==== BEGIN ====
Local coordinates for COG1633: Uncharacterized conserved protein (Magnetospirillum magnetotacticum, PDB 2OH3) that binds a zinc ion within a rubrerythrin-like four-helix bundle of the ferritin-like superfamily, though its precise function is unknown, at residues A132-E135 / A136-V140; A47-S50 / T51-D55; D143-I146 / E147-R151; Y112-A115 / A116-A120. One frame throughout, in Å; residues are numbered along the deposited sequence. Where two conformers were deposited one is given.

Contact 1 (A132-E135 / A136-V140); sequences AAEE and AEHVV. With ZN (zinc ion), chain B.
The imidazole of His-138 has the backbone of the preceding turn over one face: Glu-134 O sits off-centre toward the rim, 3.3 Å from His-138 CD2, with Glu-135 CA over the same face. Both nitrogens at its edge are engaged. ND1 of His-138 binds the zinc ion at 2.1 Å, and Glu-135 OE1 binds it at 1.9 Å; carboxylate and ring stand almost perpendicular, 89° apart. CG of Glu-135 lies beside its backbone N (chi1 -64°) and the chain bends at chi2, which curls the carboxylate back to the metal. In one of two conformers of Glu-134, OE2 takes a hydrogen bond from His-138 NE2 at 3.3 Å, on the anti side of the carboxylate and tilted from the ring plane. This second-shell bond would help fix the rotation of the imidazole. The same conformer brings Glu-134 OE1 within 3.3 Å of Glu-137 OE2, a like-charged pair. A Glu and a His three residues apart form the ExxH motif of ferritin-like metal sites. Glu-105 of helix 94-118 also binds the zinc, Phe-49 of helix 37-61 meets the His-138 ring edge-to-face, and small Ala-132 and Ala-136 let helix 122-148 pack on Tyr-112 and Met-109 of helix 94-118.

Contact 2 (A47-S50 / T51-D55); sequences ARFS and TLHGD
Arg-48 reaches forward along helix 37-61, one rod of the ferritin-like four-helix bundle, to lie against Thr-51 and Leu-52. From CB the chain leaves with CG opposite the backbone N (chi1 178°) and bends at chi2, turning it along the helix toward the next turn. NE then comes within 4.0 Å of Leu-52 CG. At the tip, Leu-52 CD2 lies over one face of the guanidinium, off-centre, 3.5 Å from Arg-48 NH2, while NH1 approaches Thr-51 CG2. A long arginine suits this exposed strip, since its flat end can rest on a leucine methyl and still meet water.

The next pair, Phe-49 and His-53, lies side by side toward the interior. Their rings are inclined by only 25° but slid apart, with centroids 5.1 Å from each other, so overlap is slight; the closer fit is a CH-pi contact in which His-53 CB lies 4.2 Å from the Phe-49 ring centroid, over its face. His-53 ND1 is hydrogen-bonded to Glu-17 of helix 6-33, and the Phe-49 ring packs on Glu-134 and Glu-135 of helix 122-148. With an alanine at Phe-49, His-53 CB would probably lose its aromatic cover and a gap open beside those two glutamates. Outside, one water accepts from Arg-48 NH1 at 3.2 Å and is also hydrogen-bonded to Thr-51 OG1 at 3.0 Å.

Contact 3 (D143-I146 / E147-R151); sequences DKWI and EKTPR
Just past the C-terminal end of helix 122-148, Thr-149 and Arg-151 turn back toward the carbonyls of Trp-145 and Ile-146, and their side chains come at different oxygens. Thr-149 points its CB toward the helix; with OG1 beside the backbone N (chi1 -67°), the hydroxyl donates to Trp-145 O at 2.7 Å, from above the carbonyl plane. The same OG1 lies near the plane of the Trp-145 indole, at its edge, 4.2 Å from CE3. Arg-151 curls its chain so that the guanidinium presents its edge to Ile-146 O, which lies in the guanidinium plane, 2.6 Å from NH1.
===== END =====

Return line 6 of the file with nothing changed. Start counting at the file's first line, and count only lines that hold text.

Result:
The next pair, Phe-49 and His-53, lies side by side toward the interior. Their rings are inclined by only 25° but slid apart, with centroids 5.1 Å from each other, so overlap is slight; the closer fit is a CH-pi contact in which His-53 CB lies 4.2 Å from the Phe-49 ring centroid, over its face. His-53 ND1 is hydrogen-bonded to Glu-17 of helix 6-33, and the Phe-49 ring packs on Glu-134 and Glu-135 of helix 122-148. With an alanine at Phe-49, His-53 CB would probably lose its aromatic cover and a gap open beside those two glutamates. Outside, one water accepts from Arg-48 NH1 at 3.2 Å and is also hydrogen-bonded to Thr-51 OG1 at 3.0 Å.